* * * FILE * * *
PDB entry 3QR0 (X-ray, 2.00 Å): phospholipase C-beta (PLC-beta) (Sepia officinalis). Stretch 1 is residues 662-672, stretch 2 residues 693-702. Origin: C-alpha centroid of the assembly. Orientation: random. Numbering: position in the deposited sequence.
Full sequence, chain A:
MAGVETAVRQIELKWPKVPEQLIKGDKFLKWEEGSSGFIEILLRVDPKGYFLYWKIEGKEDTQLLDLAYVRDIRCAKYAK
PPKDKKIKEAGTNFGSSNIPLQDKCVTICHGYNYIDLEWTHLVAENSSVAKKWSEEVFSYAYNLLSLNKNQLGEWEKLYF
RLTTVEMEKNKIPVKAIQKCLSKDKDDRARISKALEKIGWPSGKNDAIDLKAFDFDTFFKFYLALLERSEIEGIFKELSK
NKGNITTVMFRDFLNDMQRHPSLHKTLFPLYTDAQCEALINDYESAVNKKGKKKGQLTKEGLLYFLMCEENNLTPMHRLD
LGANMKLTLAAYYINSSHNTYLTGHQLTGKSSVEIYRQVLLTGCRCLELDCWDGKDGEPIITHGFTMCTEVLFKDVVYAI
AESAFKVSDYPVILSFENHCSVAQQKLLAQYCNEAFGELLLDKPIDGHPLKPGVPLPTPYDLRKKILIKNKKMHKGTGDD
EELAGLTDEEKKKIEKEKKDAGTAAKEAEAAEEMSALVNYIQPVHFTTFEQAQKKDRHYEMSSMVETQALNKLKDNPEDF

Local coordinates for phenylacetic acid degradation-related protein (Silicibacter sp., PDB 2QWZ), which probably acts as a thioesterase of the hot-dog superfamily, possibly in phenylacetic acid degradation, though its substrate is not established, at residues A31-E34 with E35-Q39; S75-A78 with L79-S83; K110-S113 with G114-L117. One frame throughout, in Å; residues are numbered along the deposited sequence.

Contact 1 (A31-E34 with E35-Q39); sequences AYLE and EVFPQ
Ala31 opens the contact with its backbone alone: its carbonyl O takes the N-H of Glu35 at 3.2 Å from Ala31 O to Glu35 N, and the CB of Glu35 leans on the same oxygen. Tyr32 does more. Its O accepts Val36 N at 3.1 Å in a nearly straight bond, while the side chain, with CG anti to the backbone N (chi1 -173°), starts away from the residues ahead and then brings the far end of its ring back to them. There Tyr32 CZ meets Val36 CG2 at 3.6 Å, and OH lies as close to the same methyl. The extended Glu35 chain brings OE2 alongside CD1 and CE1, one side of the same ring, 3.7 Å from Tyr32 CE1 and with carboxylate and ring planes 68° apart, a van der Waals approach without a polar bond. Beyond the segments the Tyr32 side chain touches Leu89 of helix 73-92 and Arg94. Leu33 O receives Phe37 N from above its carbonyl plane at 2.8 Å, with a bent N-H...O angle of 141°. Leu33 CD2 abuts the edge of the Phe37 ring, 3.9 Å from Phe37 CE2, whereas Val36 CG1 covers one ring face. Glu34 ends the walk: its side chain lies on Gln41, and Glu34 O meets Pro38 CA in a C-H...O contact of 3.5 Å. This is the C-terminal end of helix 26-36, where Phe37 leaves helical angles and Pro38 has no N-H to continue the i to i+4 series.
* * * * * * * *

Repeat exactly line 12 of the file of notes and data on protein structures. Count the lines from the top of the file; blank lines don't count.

Ala31 opens the contact with its backbone alone: its carbonyl O takes the N-H of Glu35 at 3.2 Å from Ala31 O to Glu35 N, and the CB of Glu35 leans on the same oxygen. Tyr32 does more. Its O accepts Val36 N at 3.1 Å in a nearly straight bond, while the side chain, with CG anti to the backbone N (chi1 -173°), starts away from the residues ahead and then brings the far end of its ring back to them. There Tyr32 CZ meets Val36 CG2 at 3.6 Å, and OH lies as close to the same methyl. The extended Glu35 chain brings OE2 alongside CD1 and CE1, one side of the same ring, 3.7 Å from Tyr32 CE1 and with carboxylate and ring planes 68° apart, a van der Waals approach without a polar bond. Beyond the segments the Tyr32 side chain touches Leu89 of helix 73-92 and Arg94. Leu33 O receives Phe37 N from above its carbonyl plane at 2.8 Å, with a bent N-H...O angle of 141°. Leu33 CD2 abuts the edge of the Phe37 ring, 3.9 Å from Phe37 CE2, whereas Val36 CG1 covers one ring face. Glu34 ends the walk: its side chain lies on Gln41, and Glu34 O meets Pro38 CA in a C-H...O contact of 3.5 Å. This is the C-terminal end of helix 26-36, where Phe37 leaves helical angles and Pro38 has no N-H to continue the i to i+4 series.